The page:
Thursday, 11 April 2013

Bacuit Archipelago and how we almost got two kids

The last blog post ended with us giving Janeth a ride to El Nido. Here we hung out a couple of days, mostly with Shawn from Ohlala (met in PNG and again Palau). El Nido is an big tourist mekka, and the town is probably one of the most touristy places we have visited so far. The main attraction is the Bacuit Archipelago at its footstep. Like Coron Island and Palau's rock islands, there's a lot of cool lime stone around, including some really steep cliffs, very impressive landscape. Add a heap of islands, pretty beaches and that's the archipelago. Boat trips is the thing to do. We did our own touring around in Sophia, much nicer, cheaper and more private.
Ohlala motoring along one of the steep limestone cliffs near El Nido
We saw the cathedral cave, a cavern with soaring limestone columns and yeah, cathedral like. We also checked out both big and small lagoon on Miniloc Island. It wasn't possible to anchor Sophia at any of these places, so we just took turns taking the dinghy to have a look, while the other stayed in deeper water with Sophia, it worked out just fine. Sophia must have been one of the most photographed things in the archipelago those days though, everyone that came past in tourist boats took photos of us.
The last cool thing we did in the archipelago was to snorkel in the Tapiutan Strait between two of the most outlying islands. It's no real anchorage, but we manged to anchor Sophia on the reef wall and could therefore both jump in. The water was super super clear, really nice. And there were huge schools of little fish and we were treated to an amazing show watching small (15 cm) tuna chase the little fish around, a mere few meters away from us! We always see these little fish jump out of the water in big school, being chased by something bigger, and sometimes we do see the bigger fish jump out too, but this was the first time we saw the chasing while actually in the water. Pretty neat. Of course the chain AND anchor had snagged on rock and coral, but luckily my new free diving skills meant it was no problem diving down to 22-23 meters to free both.
The only downside to the paradise that the archipelago is, are jelly fish! Especially deeper into the bays there were lots, even some really big (and nasty-looking) ones. The worst is there are sometimes box jelly fish, mostly known from Australia, sometimes they actually kill people. It can't be that big a problem though, because there is a huge amount of people around and about and many swim and snorkel, and if it was that dangerous, I'm pretty sure they wouldn't be.
The last couple of days we have been on the move again down the west coast of Palawan, although so far the anchorages are close enough that we don't need to do dawn to dusk day sails, but more comfortable 4-6 hour sails. The most interesting stop was at Buayan Island. We had seen there were a few small bankas about the bay fishing, but it wasn't until maybe an hour after we dropped the anchor, that they came near us. It was women with kids out fishing for dinner. Their English wasn't very good, but we chatted a bit and I watched them successfully jigging small fish. They kept hanging around and it was clear they were super curious so we invited them onboard Sophia. Soon more people from the small settlement (only seven families live in the bay) came out and we had a full ship. The most interesting thing was our photo board, always the biggest draw for visitors (except other yachties, interestingly enough), they just love seeing photos of our family and friends.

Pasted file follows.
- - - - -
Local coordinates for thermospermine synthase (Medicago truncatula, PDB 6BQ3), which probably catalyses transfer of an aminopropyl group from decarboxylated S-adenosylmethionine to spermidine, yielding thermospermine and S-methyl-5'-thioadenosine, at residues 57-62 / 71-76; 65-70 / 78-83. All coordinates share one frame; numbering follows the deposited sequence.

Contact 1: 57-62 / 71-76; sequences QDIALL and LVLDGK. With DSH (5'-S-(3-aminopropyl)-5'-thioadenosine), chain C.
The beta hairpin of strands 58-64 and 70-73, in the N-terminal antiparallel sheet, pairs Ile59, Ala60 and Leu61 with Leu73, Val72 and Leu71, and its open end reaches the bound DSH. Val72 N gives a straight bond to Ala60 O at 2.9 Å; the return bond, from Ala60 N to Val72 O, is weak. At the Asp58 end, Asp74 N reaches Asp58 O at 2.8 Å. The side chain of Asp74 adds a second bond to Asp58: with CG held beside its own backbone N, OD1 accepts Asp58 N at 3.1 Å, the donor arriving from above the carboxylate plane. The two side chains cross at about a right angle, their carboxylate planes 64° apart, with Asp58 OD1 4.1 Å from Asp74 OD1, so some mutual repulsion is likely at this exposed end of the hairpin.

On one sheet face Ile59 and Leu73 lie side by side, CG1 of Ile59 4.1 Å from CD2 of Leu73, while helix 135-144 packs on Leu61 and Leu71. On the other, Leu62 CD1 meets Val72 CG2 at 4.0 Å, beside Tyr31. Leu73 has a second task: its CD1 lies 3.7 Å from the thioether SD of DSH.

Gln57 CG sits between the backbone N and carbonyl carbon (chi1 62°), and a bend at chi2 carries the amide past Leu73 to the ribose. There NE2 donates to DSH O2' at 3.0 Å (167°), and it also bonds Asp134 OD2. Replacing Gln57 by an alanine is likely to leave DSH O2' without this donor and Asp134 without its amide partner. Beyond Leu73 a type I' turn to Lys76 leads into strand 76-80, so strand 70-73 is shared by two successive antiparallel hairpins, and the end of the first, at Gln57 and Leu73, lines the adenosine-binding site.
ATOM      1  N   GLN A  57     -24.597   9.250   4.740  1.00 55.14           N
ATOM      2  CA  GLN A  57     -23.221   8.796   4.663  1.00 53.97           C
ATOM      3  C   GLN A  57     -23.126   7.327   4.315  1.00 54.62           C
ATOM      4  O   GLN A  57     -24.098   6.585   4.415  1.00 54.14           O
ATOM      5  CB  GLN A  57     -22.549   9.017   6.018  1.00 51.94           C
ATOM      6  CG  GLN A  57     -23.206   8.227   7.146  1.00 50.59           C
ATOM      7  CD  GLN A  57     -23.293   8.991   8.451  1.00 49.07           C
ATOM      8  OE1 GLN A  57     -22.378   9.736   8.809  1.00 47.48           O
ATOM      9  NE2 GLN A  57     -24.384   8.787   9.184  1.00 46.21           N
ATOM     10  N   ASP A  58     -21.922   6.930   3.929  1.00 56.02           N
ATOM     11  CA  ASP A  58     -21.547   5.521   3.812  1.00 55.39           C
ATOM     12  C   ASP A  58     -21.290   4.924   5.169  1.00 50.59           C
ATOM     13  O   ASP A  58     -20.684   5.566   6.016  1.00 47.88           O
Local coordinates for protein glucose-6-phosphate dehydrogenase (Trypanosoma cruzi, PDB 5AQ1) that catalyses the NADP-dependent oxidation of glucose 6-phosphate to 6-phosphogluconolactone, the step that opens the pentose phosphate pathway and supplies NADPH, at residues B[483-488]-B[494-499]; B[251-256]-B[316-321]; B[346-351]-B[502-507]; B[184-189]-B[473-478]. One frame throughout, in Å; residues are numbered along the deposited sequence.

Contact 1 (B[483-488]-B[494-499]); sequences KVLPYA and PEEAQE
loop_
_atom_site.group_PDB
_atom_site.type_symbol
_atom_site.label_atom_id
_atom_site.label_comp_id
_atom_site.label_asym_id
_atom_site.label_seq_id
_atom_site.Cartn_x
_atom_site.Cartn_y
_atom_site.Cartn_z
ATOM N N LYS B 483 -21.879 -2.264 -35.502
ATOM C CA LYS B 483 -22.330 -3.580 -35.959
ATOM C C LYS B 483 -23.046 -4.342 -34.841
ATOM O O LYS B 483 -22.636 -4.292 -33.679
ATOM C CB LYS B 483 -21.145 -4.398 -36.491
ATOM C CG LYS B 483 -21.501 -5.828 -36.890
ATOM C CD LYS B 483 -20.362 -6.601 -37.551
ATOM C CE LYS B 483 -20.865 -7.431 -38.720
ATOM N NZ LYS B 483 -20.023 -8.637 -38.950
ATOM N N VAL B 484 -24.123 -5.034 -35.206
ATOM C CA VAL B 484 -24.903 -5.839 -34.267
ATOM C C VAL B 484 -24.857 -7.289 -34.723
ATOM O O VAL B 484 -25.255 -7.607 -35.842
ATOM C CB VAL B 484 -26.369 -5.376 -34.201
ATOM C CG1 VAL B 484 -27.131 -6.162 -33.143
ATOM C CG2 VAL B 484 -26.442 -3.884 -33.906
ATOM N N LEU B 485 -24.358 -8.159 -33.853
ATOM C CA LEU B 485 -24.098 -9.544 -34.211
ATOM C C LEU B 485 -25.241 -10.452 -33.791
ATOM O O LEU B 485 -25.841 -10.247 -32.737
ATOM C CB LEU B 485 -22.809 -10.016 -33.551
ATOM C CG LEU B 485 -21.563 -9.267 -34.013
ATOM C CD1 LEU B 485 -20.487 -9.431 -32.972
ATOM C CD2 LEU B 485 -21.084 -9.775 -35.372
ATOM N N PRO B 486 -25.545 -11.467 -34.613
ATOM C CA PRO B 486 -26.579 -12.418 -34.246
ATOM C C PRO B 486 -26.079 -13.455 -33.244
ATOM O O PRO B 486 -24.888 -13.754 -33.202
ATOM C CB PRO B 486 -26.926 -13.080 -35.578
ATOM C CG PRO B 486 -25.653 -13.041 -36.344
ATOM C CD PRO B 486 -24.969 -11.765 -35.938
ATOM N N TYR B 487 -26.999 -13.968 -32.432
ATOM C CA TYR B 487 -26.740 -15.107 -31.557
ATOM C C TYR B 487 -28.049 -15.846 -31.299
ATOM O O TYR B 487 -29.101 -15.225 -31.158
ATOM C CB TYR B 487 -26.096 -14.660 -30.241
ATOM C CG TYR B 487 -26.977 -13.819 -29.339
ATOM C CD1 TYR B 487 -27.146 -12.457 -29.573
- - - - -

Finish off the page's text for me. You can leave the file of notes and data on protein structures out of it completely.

The kids we almost adopted are on the far right, both in red/pink t-shits
Two of the kids were especially keen to stay, they told their mum they could just stay and sleep in the cockpit and quickly illustrated how comfortably they'd sleep on our cockpit squabs. Everyone slowly trickled back ashore, but the two kids, brother and sister, maybe 6-8 years old, just stayed and showed no distress whatsoever when their mum had left. In the end we actually had to help them into their banka to get them to leave, haha, and they were the first visitors back next morning 7am! More visitors quickly arrived, and soon we had four women and maybe 12 kids onboard. A big hit was also rowing around in our dinghy, much more exciting than their trimaran bankas, naturally. We asked if we could come ahore to visit their settlement and soon we were all on land. They are very poor, and the women are married very early, and have lots of kids, unfortunately, not helping Philippine's growing population and  poverty problem.
Giant me next to small Philipino women. None of the kids wore diapers, and the woman on the right has wet pants because her kids peed on her. I'm just wet from sweat!
We're now in Puerto Princessa (via jeepney from the west coast) to clear out of the country, unfortunatley we haven't had internet the last week or so and here it's pretty poor too plus we have no time, so although we have lot of nice pics to accompany the stories, there will be no photos now, I'll try and add them later. We have had fun visiting a small navy station Uluong Bay, more about that in the next post.

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